Estimation: Use ssest or n4sid, specifying name-value pairs for various configurations, such as, canonical parameterization of the measured dynamics ('Form'/'canonical'), denoting absence of feedthrough by fixing D to zero ('Feedthrough'/false), and absence of noise dynamics by fixing K to zero ('DisturbanceModel'/'none').

Polynomial model (idpoly)

Represents a polynomial model such as ARX, ARMAX and BJ. An ARMAX model, for example, uses the input-output equation Ay(t) = Bu(t)+Ce(t), so that the measured transfer function G is G(s)=A1B, while the noise transfer function is H(s)=A1C.

The ARMAX model is a special configuration of the general polynomial model whose governing equation is:

Ay(t)=BFu(t)+CDe(t)

The autoregressive component, A, is common between the measured and noise components. The polynomials B and F constitute the measured component while the polynomials C and D constitute the noise component.

Construction: Use idpoly to create a model using values of active polynomials as input arguments. For example, to create an Output-Error model which uses G = B/F as the measured component and has a trivial noise component (H = 1). enter:

y = idpoly([],B,[],[],F)

Estimation: Use the armax, arx, or bj, specifying the orders of the polynomials as input arguments. For example, bj requires you to specify the orders of the B, C, D, and F polynomials to construct a model with governing equation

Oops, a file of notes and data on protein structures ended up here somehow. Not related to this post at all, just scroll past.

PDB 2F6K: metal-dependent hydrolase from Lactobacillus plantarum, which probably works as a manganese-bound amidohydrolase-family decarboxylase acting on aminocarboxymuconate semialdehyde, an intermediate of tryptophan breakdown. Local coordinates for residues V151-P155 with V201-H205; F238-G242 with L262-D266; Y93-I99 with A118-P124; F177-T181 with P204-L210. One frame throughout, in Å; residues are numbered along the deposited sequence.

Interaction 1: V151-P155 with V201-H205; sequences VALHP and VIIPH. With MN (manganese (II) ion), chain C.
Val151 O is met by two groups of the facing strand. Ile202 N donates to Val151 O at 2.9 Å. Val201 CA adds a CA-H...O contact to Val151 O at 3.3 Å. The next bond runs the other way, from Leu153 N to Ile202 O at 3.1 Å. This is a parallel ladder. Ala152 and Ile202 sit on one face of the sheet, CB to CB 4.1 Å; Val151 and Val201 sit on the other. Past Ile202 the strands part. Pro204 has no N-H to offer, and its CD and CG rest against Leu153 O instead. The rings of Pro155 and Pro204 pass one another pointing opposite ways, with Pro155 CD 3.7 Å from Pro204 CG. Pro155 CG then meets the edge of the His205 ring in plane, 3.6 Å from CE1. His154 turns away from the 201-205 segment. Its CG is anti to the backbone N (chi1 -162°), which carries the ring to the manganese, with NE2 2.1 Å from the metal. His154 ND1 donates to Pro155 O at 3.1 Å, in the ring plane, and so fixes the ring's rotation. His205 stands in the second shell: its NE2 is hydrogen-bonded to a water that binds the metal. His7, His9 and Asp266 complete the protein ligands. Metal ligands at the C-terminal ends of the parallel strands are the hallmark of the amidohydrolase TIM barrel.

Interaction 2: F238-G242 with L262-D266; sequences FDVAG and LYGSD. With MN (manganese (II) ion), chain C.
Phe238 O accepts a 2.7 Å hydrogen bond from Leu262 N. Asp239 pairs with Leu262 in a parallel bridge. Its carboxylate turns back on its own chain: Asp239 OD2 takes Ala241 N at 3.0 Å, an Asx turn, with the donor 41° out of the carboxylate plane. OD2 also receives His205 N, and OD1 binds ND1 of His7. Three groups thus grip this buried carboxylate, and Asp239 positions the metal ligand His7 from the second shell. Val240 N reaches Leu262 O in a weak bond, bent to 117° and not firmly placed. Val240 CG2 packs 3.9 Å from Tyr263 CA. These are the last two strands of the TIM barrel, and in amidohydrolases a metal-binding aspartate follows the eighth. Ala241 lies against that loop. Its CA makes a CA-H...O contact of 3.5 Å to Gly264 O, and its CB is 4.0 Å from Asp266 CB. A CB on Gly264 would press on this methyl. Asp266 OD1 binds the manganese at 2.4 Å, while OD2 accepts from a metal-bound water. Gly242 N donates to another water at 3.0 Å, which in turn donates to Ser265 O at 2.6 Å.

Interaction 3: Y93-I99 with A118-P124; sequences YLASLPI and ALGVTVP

y(t)=BFu(t)+CDe(t)

Transfer function model (idtf)

Represents an identified transfer function model, which has no dynamic elements to model noise behavior. This object uses the trivial noise model H(s) = I. The governing equation is

y(t)=numdenu(t)+e(t)

Construction: Use idtf to create a model, specifying values of the numerator and denominator coefficients as input arguments. The numerator and denominator vectors constitute the measured component G = num(s)/den(s). The noise component is fixed to H = 1.

Estimation: Use tfest, specifying the number of poles and zeros of the measured component G.

Process model (idproc)

Represents a process model, which provides options to represent the noise dynamics as either first- or second-order ARMA process (that is, H(s)= C(s)/A(s), where C(s) and A(s) are monic polynomials of equal degree). The measured component, G(s), is represented by a transfer function expressed in pole-zero form.